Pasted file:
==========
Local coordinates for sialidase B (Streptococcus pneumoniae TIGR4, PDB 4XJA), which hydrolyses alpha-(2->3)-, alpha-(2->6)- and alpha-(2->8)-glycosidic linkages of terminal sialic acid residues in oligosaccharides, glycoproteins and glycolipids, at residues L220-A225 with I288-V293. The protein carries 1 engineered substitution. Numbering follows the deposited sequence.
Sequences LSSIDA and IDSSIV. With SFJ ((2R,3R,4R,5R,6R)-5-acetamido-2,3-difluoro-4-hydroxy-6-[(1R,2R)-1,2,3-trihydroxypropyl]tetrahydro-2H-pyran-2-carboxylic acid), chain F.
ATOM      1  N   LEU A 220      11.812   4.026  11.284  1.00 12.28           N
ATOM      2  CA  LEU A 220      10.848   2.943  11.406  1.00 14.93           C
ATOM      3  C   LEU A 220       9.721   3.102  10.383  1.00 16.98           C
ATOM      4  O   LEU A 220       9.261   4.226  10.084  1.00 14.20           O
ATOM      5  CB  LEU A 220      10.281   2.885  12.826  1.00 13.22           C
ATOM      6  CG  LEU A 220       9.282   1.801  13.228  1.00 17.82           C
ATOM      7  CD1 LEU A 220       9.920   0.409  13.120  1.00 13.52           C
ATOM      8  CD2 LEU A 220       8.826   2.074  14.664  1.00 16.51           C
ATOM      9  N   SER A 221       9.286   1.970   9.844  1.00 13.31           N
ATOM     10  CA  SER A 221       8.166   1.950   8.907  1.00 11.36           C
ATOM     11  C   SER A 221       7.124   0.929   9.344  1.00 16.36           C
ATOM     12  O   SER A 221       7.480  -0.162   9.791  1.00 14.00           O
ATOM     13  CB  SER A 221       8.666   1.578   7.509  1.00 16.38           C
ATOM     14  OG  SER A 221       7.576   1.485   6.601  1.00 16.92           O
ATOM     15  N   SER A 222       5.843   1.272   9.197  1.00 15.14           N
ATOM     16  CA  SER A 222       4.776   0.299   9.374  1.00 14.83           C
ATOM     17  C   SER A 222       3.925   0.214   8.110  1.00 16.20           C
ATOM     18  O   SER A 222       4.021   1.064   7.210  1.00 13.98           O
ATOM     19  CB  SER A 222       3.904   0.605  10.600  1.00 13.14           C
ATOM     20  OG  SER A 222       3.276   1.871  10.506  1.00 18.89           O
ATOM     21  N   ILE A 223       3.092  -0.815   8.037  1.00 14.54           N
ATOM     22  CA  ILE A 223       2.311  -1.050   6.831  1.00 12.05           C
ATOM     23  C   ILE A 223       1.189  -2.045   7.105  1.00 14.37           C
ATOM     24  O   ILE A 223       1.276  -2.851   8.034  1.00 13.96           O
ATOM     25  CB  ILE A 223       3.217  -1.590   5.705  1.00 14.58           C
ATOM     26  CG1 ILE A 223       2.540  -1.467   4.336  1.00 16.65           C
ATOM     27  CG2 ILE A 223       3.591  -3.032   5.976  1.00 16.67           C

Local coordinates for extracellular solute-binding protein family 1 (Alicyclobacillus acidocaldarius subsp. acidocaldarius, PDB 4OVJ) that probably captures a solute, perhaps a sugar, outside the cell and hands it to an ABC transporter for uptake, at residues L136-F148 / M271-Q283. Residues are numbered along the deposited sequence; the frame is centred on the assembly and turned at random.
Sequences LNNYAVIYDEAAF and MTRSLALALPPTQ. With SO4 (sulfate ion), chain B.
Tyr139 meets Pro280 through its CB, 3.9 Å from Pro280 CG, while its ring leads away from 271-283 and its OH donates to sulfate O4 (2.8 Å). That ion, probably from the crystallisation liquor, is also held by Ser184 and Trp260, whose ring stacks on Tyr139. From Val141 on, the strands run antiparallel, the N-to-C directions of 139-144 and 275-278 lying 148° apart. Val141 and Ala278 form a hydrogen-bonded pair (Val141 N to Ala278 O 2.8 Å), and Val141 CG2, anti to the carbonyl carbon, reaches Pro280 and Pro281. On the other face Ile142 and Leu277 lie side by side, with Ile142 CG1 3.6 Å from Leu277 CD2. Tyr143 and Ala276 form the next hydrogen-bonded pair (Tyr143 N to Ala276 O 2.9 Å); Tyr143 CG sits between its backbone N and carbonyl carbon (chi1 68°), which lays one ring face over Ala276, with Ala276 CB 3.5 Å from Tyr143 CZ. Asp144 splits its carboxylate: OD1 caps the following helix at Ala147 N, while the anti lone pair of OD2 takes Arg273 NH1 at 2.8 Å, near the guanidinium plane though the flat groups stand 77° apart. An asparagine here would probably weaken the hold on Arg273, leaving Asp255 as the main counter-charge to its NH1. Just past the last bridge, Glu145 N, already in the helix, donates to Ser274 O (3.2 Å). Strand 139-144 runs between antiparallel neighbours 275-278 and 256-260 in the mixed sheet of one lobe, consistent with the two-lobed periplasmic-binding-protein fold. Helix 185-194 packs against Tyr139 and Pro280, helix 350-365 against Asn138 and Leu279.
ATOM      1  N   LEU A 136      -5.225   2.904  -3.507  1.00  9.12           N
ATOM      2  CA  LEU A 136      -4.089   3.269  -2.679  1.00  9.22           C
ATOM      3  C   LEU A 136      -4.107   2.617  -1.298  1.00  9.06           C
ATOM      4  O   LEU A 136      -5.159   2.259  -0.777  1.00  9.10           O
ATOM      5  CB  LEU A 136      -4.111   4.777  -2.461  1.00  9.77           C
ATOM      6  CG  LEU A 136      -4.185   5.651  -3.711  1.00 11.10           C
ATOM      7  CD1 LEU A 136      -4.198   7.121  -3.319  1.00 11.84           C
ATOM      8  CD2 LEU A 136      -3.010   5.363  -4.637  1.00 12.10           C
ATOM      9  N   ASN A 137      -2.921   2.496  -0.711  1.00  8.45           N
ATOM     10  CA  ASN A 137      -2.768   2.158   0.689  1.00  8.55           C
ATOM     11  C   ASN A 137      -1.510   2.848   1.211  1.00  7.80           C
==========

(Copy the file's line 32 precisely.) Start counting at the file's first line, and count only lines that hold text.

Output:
Tyr139 meets Pro280 through its CB, 3.9 Å from Pro280 CG, while its ring leads away from 271-283 and its OH donates to sulfate O4 (2.8 Å). That ion, probably from the crystallisation liquor, is also held by Ser184 and Trp260, whose ring stacks on Tyr139. From Val141 on, the strands run antiparallel, the N-to-C directions of 139-144 and 275-278 lying 148° apart. Val141 and Ala278 form a hydrogen-bonded pair (Val141 N to Ala278 O 2.8 Å), and Val141 CG2, anti to the carbonyl carbon, reaches Pro280 and Pro281. On the other face Ile142 and Leu277 lie side by side, with Ile142 CG1 3.6 Å from Leu277 CD2. Tyr143 and Ala276 form the next hydrogen-bonded pair (Tyr143 N to Ala276 O 2.9 Å); Tyr143 CG sits between its backbone N and carbonyl carbon (chi1 68°), which lays one ring face over Ala276, with Ala276 CB 3.5 Å from Tyr143 CZ. Asp144 splits its carboxylate: OD1 caps the following helix at Ala147 N, while the anti lone pair of OD2 takes Arg273 NH1 at 2.8 Å, near the guanidinium plane though the flat groups stand 77° apart. An asparagine here would probably weaken the hold on Arg273, leaving Asp255 as the main counter-charge to its NH1. Just past the last bridge, Glu145 N, already in the helix, donates to Ser274 O (3.2 Å). Strand 139-144 runs between antiparallel neighbours 275-278 and 256-260 in the mixed sheet of one lobe, consistent with the two-lobed periplasmic-binding-protein fold. Helix 185-194 packs against Tyr139 and Pro280, helix 350-365 against Asn138 and Leu279.